This morning has begun with a rather unseasonal message as the Trades Union Congress (TUC) has published some research on wages and conditions for those who are on Zero Hours Contracts in the UK. This is an area which has been pretty much ignored by our official statisticians until recently in spite of the fact that the existence of such contracts stretches back at least to the beginnings of this century. So let us first examine the official data.
What is a Zero Hours Contract?
The phrase gets bandied about fairly regularly in the media so let me present you with the official definition.
where a person is not contracted to work a set number of hours, and is only paid for the number of hours that they actually work
How many people are on Zero Hours Contracts?
Back in August the Office for National Statistics used its Labour Market Survey for the spring of this year. First they asked workers if they felt they were subject to a Zero Hours Contract.
The latest Labour Force Survey (LFS) estimate of the number of people in employment on zero hours
contracts is 622,000 for the period April to June 2014.
A substantial number but we were reminded that even a survey of this size (100,000) has a variance for error.
For the April to June 2014 figure, it is estimated that the true figure is likely to lie between 558,000 and 686,000.
If we look at the analysis then some matters stand out from the numbers. For example women are disproportionately affected as are younger people.
37% of people on zero-hours contracts are aged 16 to 24, compared with 12% for those employed who are not on zero-hours contracts.
Also part-time workers are disproportionately affected.
64% of people on zero-hours contracts reported that they worked part time, compared with just over a quarter (27%) of those employed who are not on zero-hours contracts.
Also one particular sector contains many Zero Hours Contracts.
Accommodation ; Food Services or Health ; Social Work.
The effect on what is considered to be a normal working week is as follows.
The average actual weekly hours worked by people in employment who report being on a zero hours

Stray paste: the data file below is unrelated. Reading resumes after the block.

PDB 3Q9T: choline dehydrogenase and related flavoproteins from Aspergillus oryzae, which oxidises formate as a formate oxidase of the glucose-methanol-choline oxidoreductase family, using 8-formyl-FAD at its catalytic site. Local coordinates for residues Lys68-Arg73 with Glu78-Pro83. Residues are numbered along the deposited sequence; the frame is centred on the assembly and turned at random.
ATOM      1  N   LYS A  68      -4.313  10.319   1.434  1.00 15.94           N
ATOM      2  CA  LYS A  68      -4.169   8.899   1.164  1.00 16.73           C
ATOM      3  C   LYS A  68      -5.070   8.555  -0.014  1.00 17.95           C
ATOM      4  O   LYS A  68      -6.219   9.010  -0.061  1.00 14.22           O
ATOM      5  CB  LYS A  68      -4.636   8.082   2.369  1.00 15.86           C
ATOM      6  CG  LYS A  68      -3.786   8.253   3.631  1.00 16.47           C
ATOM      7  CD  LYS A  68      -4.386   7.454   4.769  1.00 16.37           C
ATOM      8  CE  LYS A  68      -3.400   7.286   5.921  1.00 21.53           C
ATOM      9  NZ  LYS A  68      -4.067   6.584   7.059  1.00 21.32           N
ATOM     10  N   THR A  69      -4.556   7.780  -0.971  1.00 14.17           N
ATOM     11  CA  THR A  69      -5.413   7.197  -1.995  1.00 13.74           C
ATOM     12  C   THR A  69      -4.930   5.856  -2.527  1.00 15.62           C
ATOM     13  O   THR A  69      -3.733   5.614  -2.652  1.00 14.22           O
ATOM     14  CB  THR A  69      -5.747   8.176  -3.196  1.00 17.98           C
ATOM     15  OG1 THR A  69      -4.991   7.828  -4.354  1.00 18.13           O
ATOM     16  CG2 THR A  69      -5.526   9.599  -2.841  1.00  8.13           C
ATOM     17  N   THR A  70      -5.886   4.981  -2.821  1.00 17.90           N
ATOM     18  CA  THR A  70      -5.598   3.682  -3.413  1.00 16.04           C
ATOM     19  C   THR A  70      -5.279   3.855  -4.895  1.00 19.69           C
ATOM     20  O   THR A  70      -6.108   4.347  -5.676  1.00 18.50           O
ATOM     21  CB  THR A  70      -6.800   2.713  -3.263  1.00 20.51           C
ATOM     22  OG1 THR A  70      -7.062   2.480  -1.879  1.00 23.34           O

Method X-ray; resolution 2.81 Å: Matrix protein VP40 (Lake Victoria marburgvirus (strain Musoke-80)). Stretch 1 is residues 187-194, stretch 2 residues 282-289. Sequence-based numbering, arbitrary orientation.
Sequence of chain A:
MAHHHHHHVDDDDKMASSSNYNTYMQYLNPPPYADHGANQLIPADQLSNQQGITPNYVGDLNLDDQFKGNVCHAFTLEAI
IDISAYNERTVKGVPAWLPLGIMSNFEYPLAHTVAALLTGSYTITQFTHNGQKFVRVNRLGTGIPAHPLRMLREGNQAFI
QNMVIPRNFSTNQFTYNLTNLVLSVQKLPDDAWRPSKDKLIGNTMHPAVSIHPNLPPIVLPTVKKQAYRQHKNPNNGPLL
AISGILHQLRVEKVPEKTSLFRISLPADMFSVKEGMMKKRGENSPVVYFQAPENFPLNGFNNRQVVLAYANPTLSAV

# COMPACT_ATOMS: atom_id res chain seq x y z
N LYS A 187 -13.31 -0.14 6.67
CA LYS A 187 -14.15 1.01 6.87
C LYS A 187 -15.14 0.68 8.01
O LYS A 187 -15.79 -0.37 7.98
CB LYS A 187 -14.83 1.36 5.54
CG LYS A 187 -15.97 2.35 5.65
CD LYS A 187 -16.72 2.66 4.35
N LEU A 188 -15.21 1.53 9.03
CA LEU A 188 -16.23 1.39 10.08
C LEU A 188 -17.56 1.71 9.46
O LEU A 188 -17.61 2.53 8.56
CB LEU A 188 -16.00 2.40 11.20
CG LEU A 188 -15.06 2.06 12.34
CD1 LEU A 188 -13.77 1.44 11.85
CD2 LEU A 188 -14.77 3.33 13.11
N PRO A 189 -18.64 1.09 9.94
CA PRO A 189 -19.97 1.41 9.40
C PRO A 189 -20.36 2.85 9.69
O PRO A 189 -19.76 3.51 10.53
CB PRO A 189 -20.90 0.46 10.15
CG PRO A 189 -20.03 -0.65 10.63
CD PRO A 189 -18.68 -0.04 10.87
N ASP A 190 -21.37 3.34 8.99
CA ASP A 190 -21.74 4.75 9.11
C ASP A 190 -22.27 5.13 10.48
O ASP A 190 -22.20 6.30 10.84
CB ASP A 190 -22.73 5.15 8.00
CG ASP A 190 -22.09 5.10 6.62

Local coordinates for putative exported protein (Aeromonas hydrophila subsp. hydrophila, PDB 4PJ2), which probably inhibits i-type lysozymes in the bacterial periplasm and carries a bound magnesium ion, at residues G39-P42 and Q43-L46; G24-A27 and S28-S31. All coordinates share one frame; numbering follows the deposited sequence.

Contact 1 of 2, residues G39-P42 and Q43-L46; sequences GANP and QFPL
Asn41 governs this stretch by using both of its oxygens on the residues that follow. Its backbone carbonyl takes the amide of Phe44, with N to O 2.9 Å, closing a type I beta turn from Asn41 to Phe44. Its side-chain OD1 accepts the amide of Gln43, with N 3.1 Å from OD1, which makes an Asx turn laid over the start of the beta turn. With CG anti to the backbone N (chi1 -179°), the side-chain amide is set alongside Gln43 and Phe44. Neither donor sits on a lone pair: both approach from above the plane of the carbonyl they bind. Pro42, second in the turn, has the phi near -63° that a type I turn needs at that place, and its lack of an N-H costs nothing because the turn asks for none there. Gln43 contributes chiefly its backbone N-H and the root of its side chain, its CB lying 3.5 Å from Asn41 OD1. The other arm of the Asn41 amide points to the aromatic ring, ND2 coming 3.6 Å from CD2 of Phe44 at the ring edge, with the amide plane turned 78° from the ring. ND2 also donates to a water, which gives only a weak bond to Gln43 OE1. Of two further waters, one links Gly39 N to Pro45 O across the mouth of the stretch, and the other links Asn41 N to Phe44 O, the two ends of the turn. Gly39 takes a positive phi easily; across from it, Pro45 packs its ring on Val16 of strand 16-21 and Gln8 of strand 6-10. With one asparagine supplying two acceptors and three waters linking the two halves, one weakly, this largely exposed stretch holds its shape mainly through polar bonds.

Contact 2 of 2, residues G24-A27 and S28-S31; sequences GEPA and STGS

contract is 22 hours compared with 32 hours for all workers. The average usual weekly hours is higher at 24 hours (37 hours for all workers).
However even such relatively thorough analysis was questioned ironically from another part of the same Labour Force Survey.
For the ONS business survey, there were 1.4 million employee contracts that did not guarantee a minimum number of hours, which provided work in the survey reference period.
So more than double. Ouch! We can erase a little of the difference by considering that some workers will have more than one Zero Hours Contract but a large gap remains. Also the lower employee number is only for those who have a Zero Hours Contract in their main job.
The TUC Research
The TUC seems to have no doubts about the differences between the two methods of calculating the number of people on Zero Hours Contracts.
In April 2014 ONS published new research which estimated that there are at least 1.4 m zero-hours contracts in use in the UK.
At least? Rather oddly it then mentions the 558,000 number which last time I checked is not at least 1.4 million!
However the main thrust of the research is on pay and conditions. It finds a similar state of play in terms of occupations where Zero Hours Contracts are widespread to the official data.
Skills for Care, the workforce development body for adult social care in England, estimates that 307,000 adult social care workers in England were employed on zero-hours contracts in May 2013, representing at least one in five of all workers in the sector.